West remains best in growth: report

By Steven Lamb | March 11, 2008 | Last updated on March 11, 2008
2 min read

The province of Manitoba is expected to lead the rest of the country in economic growth in 2008, according to the Conference Board of Canada’s Provincial Outlook — Winter 2008.

“Boosted by ongoing construction projects, robust domestic spending and an optimistic outlook for manufacturing, the Manitoba economy is firing on all cylinders,” said Marie-Christine Bernard, associate director, Provincial Outlook.

Economic growth in the province is expected to top 3.7%, with Manitoba’s manufacturing sector withstanding the ravages of the soaring dollar. The province exports aircraft parts and transit buses.

Western growth remains the theme as Saskatchewan is expected to run a close second, with growth of 3.6%.

Much of this growth is fuelled by the strength of the resource sector, a familiar driver in western provinces. As the values of commodities rise, workers flood in from slower-growth provinces. This migration in turn fuels growth in the construction and service sectors.

The original boom-province, Alberta, seems to be cooling off, though, as drilling activity slumps to a five-year low. After several years of strong oil-related growth, the province is now seeing the service sector take over. Growth is expected to ring in at 3.3% for the year.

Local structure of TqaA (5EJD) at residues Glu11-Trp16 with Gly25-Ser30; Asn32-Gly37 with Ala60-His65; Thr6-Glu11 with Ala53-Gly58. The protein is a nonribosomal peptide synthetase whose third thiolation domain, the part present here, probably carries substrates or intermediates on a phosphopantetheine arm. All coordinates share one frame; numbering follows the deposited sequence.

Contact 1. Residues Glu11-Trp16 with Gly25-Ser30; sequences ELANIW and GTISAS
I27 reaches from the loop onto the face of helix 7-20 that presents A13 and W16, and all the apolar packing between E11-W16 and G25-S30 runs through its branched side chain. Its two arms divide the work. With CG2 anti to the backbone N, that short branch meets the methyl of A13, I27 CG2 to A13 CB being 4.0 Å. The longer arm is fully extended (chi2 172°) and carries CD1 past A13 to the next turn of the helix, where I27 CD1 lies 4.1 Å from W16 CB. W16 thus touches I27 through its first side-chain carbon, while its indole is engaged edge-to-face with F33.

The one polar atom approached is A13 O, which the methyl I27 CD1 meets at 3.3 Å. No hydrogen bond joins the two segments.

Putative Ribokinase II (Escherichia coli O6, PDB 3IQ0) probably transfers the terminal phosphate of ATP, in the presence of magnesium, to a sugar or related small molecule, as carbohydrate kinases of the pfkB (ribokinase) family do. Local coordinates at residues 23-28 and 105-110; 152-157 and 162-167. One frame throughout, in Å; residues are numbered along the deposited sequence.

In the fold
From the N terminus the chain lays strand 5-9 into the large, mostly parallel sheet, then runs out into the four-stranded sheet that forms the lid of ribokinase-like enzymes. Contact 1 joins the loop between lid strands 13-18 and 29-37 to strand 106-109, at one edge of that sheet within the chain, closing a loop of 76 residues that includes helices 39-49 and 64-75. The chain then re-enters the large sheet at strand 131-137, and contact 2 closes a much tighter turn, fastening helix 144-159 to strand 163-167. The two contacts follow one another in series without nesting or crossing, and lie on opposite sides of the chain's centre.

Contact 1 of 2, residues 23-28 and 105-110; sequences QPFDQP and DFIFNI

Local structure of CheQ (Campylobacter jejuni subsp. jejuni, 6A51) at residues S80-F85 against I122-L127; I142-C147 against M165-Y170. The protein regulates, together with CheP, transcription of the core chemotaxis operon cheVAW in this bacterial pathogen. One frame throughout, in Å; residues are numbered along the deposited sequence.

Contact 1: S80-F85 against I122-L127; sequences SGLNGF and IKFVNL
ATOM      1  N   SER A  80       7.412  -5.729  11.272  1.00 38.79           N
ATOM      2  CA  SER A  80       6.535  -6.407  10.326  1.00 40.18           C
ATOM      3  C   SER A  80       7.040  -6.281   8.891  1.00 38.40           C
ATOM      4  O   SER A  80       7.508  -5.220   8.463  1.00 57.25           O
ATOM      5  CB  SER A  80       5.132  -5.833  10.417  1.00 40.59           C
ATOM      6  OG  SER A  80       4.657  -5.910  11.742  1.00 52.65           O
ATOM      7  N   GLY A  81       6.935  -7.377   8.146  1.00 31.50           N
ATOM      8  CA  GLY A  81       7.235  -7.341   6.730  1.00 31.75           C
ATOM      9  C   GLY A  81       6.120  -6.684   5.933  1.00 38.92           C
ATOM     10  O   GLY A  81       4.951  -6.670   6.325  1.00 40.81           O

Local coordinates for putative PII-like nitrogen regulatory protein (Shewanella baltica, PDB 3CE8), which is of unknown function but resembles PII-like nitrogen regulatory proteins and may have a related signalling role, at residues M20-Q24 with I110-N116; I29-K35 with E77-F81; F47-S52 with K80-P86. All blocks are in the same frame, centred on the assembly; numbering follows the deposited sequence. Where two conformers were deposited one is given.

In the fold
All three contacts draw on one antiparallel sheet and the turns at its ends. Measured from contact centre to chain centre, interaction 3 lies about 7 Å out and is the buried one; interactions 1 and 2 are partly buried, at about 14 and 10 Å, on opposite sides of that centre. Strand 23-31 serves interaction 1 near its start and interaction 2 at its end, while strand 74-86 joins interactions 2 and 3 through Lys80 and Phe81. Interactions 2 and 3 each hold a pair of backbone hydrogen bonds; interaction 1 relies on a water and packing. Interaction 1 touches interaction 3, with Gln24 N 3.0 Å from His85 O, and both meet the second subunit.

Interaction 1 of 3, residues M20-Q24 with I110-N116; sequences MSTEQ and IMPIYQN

British Columbia will be the weakest province in the west but should still post growth of 3.1%, thanks to its strong internal economy.

Meanwhile, Ontario will continue to struggle with the impact that the dollar has on trade, with growth of just 2.1% expected. Quebec will do a little better, as it relies more on domestic consumption than Ontario does, and la belle province should see growth of 2.4%.

“In central Canada, the sombre U.S. outlook will present a challenge for both Ontario and Quebec, but neither province is expected to slide into a recession,” says Bernard.

The Atlantic provinces will see a mixed bag. Nova Scotia will fare well with growth of 2.6%, while New Brunswick’s mining and construction industries will help that province to 2.2% growth. Prince Edward Island will lag, with growth of just 1.9%.

Newfoundland will not be able to repeat the stunning 7.3% growth it posted in 2007 and will only manage a 1.5% increase in GDP, as oil production wanes.

Filed by Steven Lamb, Advisor.ca, steven.lamb@advisor.rogers.com


Steven Lamb